• Pre-pasted Material: When I’m running in the tablet mode, it’s difficult to access programs like SnagIt (several menu clicks instead of the one keypress that I’m used to – they’ve spoiled me). I was spending class time snagging, copying, and pasting examples and graphs from their native files into Windows Journal so that I could draw on them and annotate them. This solution should have been obvious from day one – I need to do all this prep work before class. But… I should only have to do it once, and save the file. If I save the file without the additional annotation, I can use it again in another semester.
  • Lessons Learned: This was one part of class that (in retrospect) did go well on Tuesday. After students worked on the board on a solid volume calculation (circular base, equilateral triangle cross sections), I had them go back to their seats and I asked them (with the mic on) what lessons they had learned from the activity. This is insight that students gain from each other, but may not necessarily get passed on in an online environment from student to student because of the difficulty with live student interaction. Using the callouts, I was able to show the “lessons learned” that each student had contributed before we completed the problem together.

  • Pre-recorded Animation Clips: On my last blog post, you saw one of these – the short clip that included the Wolfram Demonstration together with the Sydney Opera House. I had been pulling up those demos live in class, which would be appropriate for some types of problems, but it can waste a few minutes of class time finding the websites that you want to go to and waiting for them to load. Today in class I used a pre-recorded video on nested shells in the real world that I made using images from the Demos with Postive Impact website (see this example in the video here). Pulling up the prerecorded video, and letting it scroll through the photos and animations, was much easier than trying to find all the photos and links live in class.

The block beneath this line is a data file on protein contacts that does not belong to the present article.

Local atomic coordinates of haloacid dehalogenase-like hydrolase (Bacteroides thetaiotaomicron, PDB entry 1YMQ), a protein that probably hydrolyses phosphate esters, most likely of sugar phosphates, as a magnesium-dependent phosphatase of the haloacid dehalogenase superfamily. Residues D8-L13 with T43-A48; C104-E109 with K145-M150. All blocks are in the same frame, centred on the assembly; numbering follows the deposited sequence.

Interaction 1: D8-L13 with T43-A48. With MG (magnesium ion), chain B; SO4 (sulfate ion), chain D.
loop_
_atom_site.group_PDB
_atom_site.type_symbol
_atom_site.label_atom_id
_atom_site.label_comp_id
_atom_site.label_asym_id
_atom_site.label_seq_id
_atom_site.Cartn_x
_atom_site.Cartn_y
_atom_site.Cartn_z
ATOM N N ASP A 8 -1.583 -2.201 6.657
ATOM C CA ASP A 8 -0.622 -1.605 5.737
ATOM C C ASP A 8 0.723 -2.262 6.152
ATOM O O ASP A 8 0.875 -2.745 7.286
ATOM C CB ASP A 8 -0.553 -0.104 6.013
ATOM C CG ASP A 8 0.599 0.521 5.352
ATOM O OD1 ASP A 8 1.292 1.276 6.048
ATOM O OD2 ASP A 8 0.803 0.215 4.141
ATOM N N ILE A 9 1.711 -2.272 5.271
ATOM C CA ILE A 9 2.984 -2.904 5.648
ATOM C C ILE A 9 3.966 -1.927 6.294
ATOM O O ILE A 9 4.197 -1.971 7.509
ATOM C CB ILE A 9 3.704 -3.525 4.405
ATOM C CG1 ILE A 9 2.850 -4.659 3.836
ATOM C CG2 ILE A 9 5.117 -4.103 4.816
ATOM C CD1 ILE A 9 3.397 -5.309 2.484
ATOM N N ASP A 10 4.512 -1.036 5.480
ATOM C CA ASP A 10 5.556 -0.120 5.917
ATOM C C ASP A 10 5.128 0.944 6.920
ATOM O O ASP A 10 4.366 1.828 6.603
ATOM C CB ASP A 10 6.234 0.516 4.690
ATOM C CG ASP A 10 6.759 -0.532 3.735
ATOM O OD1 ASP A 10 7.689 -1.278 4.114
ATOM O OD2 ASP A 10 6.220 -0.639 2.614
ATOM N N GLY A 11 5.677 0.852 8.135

This blog post has gotten heinously long – sorry – but that’s what I’ve learned about tablets this week. Today went much better – I felt like my organized self again.

Maybe you’ve got a tip about tablets and classroom organization that you’d like to share?

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  1. Robert Foth says:

    I use the starboard software that we have installed on our lecturns to turn the tablet into my whiteboard (I can write on the desktop without having to grab an image to draw on). The only problem is that you do get the flickering when recording with Camtasia – I haven’t tried this with captivate to see if I get the same results (although it is on my list of things to do).

    One of the things I have been doing for my hybrid class is to pull up the textbook (most books have an online version) and go through the text pointing out key points and then bringing in other material where I think it is appropriate. These are made with camtasia and posted online as part of their reading before coming to class assignment (this way I can use the class time to do more concept questions and activities).